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state of the cat - The Villages

hutch0
Date: 2008-09-09 22:21
Subject: state of the cat
Security: Public
Location:the utility room in the sky
Mood:tiredtired
Music:elbow
Okay, here are the things we know, with a fair degree of certainty, are not wrong with Kuron.
He doesn't have feline leukaemia.
He doesn't have feline HIV.
He doesn't have a parasite.
He also, rather confusingly, is no longer anaemic or hyperthyroid.
The vets at the RVC recommended we put him on a special diet for about six weeks to see if he put on any weight, so we got a new bag of biscuits for him which are made with a single protein and a single carbohydrate.
He was fine with them for a week or so, then he started to get constipated, so we gave him an enema and a couple of doses of Catalax, which solved that problem.
Then he started throwing up. Now, this is no big thing for us; when he first developed megacolon he was throwing up all the time. Because his face is so flat, every time he's sick some of it goes into his nasal passages somehow, so after throwing up he has a number of sneezing fits, resulting in snot - and, on one spectacular evening, blood - going everywhere.
We panicked when this happened the first few times, but these days it's more kind of, `Oh, hai, Kuron. Been sick again? Ho-hum. Let's wash your face, then.'
However, it's not normal for him to honk his food up three times a day, which he did over the weekend, so we phoned the hospital for some advice and they told us to start giving him some sensitive-stomach food and bring him in today.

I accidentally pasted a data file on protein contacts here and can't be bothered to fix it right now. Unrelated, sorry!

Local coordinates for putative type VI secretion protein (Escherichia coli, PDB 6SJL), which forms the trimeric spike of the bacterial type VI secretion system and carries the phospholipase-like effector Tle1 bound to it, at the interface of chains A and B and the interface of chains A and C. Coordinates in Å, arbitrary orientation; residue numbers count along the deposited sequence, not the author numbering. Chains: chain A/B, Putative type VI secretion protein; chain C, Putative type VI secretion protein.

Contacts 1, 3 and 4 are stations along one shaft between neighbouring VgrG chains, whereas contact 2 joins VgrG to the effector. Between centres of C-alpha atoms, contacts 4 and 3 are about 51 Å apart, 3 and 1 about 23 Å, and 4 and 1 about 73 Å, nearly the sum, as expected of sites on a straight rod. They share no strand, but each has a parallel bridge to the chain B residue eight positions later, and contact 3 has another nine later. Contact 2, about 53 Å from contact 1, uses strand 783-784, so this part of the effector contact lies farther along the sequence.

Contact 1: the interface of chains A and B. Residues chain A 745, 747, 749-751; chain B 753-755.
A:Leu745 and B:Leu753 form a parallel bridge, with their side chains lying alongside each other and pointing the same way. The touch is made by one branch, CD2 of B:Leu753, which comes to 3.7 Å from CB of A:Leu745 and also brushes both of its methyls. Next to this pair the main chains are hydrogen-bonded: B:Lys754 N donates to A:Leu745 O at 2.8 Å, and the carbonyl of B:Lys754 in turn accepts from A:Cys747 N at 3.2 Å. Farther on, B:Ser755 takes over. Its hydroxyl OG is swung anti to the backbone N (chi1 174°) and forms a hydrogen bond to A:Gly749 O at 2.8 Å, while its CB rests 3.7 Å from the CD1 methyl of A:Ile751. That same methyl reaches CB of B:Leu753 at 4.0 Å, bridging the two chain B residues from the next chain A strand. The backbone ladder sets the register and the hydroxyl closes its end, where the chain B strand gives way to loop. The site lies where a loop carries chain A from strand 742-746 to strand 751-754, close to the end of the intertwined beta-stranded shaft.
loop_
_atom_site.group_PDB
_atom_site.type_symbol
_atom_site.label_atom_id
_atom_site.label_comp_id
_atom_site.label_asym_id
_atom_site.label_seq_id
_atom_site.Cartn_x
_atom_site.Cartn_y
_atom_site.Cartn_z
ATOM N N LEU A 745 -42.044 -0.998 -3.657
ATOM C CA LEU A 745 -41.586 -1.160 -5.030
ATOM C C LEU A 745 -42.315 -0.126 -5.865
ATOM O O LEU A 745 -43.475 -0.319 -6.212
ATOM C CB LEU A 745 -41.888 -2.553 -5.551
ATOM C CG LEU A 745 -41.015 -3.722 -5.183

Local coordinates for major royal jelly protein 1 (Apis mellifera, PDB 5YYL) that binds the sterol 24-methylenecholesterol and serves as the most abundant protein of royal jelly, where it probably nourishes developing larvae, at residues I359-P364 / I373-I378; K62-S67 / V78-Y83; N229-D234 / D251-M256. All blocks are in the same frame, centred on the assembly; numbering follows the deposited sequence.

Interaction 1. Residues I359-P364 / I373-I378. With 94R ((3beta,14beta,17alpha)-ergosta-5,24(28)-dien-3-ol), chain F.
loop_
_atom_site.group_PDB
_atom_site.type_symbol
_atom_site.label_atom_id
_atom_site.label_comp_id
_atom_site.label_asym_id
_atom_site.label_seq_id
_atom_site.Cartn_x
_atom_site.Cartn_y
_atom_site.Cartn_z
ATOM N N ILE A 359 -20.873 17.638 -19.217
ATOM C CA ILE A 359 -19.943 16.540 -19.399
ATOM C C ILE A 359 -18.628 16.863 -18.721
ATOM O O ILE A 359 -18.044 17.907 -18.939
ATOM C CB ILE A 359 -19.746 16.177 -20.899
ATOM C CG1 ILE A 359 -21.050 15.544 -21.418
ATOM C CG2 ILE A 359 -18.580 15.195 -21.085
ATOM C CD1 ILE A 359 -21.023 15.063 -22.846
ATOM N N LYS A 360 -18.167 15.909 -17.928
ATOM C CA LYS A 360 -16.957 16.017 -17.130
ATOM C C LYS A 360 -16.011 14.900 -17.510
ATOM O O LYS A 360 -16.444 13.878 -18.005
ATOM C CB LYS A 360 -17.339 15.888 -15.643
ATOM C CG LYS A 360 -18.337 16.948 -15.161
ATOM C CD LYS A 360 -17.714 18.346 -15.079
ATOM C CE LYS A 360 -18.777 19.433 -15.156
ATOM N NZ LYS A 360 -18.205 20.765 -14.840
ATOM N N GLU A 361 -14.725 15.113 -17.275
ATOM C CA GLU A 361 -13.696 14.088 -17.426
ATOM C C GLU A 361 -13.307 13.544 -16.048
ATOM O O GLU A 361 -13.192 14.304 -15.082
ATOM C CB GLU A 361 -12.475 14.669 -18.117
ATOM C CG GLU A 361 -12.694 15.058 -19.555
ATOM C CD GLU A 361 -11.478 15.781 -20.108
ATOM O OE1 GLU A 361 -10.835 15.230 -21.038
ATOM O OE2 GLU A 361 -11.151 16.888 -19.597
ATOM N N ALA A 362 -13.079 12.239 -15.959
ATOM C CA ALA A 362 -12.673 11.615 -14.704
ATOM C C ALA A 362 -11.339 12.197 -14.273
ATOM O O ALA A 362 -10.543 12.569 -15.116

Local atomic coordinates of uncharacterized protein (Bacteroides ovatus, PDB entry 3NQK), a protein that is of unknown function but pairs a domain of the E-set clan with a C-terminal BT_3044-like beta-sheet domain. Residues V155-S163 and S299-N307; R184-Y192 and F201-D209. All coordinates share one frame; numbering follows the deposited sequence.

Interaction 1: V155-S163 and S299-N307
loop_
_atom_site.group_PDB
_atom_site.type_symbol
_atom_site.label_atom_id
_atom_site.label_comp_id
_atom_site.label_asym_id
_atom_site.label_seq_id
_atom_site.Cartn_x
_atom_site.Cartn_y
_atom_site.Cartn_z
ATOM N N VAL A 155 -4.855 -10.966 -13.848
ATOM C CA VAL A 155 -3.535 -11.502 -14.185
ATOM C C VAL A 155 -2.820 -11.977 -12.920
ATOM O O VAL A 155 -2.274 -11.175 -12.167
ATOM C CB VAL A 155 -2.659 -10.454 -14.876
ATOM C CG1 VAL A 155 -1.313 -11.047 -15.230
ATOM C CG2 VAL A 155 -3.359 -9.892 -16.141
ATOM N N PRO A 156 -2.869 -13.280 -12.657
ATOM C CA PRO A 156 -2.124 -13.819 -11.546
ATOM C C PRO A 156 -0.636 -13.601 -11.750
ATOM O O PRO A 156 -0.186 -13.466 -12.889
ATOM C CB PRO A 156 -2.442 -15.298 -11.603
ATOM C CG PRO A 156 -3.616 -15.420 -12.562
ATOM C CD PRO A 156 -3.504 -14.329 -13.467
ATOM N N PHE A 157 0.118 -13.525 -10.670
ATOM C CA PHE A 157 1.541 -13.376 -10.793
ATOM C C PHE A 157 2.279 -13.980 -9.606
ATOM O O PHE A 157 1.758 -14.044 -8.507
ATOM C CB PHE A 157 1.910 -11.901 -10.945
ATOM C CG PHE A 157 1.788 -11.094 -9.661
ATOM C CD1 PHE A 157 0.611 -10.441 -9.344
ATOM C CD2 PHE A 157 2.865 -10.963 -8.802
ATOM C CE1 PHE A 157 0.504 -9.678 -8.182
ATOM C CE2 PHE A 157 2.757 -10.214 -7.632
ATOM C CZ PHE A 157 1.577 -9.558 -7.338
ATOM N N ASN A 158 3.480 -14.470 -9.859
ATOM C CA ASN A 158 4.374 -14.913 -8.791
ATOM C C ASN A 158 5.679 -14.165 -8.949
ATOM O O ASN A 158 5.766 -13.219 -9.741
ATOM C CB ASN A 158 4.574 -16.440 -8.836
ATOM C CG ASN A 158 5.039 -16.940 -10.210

Which we did, and they decided to keep him in for a few days to repeat some of the tests and to give him an endoscopy. If that doesn't find anything, they'll open him up and have a bit of a rummage and take some biopsies.
When he came back from the hospital the first time he was on a course of antibiotics in case he had a parasite, and our feeling is that, maybe because his digestive system is so short now, it blitzed his gut bacteria and they haven't been able to recover, which might be why he's being sick. Either that or he grew intolerant of the special diet. After we started giving him the sensitive-stomach food, he started throwing up less - just twice in two days - which might mean something, or it might not.
Anyway, his doctor thinks the sickness might be the next stage in whatever's wrong with him. Candidates for that include something similar to Crohn's Disease, or maybe lymphoma, both of which she says can be managed to some extent, although lymphoma could mean chemotherapy.
We'll have to see. Meanwhile, he's in good hands and, according to the junior doctor who phoned us with a progress report this evening, behaving himself impeccably.

In other news, Kasia has for some time been suffering from a flea-bite allergy, which has left her back and neck covered with itchy scabs. Bogna's been treating it with a tea-tree ointment, which seems to work somewhat and has the added bonus of making it possible to know where she is at all times just by sniffing the air.